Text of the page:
Claim filed against the Maltese State over detained migrant’s brutal death

Lawyers from the Public Interest Litigation Network earlier today filed a constitutional case on behalf of the minor daughter of Mamadou Kamara, who died at the age of 32 in 2012 while in the custody of Detention Services and Armed Forces of Malta personnel.

Kamara – or Zoto as he was known to his friends – died in the back of a detention service van after being repeatedly kicked in the groin.

Forensic expert Mario Scerri had established that the Malian died as a result of the blunt trauma he sustained, which in turn triggered a vasovagal attack.

PILN lawyers Eve Borg Costanzi and David Edward Zammit filed the constitutional case, which claims a violation of Article 2 of the European Convention on Human Rights and Article 33 of the Constitution of Malta, which protect the right to life.

Sergeant Mark Anthony Dimech and Gunner Clive Cuschieri were charged in 2012, with Kamara’s murder but criminal proceedings against them are still ongoing over a decade later.

An independent inquiry published in 2014 concluded that the AFM personnel had used excessive force which led to Kamara’s untimely death.

Dimech and Cuschieri are out on bail and both remained on the AFM payroll after being charged. Dimech retired from the AFM in 2018 after 25 years of service, while Cuschieri remains a Lance Bombardier at the AFM.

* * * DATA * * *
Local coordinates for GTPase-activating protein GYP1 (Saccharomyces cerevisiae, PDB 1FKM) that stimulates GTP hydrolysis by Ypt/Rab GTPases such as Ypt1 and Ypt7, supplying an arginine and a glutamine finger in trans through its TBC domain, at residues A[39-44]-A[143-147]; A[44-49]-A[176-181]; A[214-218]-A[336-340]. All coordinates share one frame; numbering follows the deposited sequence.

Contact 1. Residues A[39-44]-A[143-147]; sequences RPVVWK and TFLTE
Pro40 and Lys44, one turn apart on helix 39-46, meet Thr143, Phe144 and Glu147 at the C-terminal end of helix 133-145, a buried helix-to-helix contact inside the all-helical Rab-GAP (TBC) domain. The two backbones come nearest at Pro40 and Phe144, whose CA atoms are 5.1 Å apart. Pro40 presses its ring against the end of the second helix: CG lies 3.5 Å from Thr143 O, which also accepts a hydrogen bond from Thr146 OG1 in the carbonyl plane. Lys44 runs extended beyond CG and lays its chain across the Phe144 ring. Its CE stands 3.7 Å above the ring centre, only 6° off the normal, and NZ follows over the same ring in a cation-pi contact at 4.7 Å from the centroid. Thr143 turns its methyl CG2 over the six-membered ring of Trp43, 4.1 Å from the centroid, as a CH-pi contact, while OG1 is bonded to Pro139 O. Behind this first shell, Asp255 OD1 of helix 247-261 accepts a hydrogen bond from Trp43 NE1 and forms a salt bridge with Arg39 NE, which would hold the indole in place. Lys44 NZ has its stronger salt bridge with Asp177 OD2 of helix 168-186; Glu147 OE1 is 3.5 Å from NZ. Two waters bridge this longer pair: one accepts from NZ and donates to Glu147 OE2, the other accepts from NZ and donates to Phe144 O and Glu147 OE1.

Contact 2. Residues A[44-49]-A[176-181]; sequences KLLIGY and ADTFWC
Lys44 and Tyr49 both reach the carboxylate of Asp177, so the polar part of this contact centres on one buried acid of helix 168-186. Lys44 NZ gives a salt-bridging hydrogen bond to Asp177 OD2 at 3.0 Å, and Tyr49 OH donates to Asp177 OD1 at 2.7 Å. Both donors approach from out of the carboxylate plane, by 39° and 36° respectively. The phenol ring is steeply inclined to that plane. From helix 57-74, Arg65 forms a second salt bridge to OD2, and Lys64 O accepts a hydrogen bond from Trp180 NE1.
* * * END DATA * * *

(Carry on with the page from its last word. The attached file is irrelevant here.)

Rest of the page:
Kamara’s death, which happened under the responsibility of the State, and as a result of action by State agents, could have been avoided, Kamara’s family contends.

The family also says it has not been kept informed on the investigation into his death and, eleven years after his killing there have been no repercussions for those responsible.

Dr Borg Costanzi recalled, “I was still a law student when Mamadou Kamara’s killing took place.

“At the time I thought, this is such a blatant breach, I hope the family are in touch with a human rights lawyer so that the authorities are held to account and they can achieve some form of justice.

“I never imagined that, 12 years later, I would be filing that case myself. The violation – still blatant – is now aggravated by time.”


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simon oosterman
simon oosterman
9 days ago

Unfortunately this is what one expects to read. The opposite would have been surprising.

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